Review Essay

Rethinking the Nation-State: The Many Meanings of Sovereignty

In This Review

Sovereignty: Organized Hypocrisy

Sovereignty: Organized Hypocrisy
By Stephen D. Krasner
Princeton University Press, 1999, 264 pp. $49.50 Purchase

In international politics, no concept is less understood and more misused than that of sovereignty. The term carries at least three meanings in everyday language. First, it denotes "supreme power" -- as in Alfred Lord Tennyson's poem "Oenone," which celebrates "self-reverence, self-knowledge, self-restraint" as the only way to a "life to sovereign power." In a similar vein, Robert Burton, tongue in cheek, praises tobacco as a "sovereign remedy to all diseases." A second meaning of the word denotes autonomy, freedom from constraint, or independence. And the third definition can be found in John Keats' "Hyperion":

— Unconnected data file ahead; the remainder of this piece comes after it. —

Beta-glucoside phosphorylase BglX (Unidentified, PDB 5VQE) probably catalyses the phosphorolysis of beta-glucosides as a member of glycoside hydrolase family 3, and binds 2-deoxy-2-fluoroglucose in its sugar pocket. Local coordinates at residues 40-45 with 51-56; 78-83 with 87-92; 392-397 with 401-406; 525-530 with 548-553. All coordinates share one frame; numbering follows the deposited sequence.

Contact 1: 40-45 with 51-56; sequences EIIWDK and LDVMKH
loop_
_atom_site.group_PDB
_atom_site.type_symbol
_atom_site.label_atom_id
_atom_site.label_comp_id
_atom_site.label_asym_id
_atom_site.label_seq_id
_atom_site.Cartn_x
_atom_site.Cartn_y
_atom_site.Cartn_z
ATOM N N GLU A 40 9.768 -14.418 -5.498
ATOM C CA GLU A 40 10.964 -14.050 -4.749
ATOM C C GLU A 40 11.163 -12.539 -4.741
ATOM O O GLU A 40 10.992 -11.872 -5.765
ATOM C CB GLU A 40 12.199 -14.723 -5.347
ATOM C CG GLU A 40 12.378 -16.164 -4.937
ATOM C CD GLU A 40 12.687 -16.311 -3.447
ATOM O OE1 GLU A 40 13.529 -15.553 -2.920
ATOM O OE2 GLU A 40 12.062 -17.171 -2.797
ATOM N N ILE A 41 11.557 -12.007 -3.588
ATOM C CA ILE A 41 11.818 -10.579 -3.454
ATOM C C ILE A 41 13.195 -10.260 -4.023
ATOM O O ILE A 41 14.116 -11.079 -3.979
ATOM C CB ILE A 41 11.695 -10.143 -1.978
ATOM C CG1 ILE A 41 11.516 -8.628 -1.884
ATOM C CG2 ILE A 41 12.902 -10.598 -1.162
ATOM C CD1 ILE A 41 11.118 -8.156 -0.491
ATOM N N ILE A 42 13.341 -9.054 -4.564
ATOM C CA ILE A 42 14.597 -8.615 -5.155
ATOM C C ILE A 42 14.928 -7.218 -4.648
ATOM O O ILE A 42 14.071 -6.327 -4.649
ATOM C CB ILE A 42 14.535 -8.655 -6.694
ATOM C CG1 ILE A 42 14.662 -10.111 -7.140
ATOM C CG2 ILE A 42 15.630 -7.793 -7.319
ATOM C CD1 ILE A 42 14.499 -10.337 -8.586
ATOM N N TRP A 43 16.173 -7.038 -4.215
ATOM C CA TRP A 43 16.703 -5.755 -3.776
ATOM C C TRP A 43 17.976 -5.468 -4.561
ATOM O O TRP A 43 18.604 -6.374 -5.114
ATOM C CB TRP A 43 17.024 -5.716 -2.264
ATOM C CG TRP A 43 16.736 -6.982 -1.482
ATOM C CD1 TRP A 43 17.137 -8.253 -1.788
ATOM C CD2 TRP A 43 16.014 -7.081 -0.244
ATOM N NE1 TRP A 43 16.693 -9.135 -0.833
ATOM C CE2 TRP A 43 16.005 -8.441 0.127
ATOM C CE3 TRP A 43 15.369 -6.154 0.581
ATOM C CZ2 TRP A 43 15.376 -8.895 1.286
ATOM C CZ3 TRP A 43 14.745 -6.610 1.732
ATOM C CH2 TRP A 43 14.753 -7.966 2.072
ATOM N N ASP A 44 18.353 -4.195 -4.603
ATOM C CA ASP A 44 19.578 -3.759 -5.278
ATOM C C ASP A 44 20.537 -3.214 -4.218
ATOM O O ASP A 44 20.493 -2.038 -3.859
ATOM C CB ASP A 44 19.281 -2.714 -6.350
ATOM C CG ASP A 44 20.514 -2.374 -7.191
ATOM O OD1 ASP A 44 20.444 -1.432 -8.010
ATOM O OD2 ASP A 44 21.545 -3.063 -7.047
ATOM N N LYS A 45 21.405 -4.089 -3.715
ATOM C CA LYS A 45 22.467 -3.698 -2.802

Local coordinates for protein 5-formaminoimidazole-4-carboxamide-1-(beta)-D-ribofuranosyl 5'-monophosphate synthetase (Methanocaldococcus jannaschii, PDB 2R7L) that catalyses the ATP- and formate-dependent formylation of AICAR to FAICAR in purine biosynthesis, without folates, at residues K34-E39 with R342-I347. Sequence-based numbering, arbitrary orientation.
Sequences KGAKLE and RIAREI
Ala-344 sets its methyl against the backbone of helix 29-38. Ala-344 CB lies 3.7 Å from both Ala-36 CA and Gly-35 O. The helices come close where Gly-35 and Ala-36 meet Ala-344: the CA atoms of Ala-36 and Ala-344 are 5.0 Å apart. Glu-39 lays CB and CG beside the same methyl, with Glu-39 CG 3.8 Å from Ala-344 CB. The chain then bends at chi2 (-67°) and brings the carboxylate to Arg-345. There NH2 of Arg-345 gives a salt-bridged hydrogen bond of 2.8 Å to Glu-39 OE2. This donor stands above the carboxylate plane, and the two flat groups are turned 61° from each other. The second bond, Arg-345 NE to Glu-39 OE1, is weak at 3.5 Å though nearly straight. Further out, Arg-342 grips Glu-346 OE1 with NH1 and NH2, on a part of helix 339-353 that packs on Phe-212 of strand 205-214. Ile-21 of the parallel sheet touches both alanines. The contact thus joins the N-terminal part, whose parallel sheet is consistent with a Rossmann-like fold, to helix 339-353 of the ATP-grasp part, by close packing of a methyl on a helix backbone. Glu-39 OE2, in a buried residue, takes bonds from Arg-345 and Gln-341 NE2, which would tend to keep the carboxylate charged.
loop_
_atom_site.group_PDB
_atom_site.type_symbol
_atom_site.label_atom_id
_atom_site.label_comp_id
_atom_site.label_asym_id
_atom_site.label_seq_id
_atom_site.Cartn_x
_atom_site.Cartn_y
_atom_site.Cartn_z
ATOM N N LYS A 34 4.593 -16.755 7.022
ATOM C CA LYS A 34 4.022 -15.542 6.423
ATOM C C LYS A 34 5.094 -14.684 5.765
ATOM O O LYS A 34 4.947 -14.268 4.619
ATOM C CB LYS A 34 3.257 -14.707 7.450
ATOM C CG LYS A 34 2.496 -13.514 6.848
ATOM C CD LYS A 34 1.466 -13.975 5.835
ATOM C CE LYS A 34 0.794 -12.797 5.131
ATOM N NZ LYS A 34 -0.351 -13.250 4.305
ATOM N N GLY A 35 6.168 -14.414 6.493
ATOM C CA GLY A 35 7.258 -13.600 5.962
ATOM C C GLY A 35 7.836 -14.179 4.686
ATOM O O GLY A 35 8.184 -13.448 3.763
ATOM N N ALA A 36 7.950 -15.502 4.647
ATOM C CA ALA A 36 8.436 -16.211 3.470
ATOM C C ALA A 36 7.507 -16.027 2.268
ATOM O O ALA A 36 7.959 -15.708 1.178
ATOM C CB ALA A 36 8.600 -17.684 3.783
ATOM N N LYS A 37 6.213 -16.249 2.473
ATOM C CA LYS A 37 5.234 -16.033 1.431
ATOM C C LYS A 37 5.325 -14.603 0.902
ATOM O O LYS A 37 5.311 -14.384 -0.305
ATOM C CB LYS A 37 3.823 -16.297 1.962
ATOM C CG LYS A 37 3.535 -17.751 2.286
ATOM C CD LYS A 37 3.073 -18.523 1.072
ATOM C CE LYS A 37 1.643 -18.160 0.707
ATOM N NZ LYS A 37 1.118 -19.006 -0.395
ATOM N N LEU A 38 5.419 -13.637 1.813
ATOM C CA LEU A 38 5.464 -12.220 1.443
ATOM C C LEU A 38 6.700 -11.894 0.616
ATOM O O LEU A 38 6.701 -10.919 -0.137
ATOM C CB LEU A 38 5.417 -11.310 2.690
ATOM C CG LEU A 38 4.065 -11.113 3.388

For to bear all naked truths And to envisage circumstance, all calm That is the top of sovereignty.

Setting aside the poet's sense of sovereignty as a serene, Stoic state of mind, we are left with two basic, everyday meanings for the word: supreme power and autonomy or independence. This is how most people think

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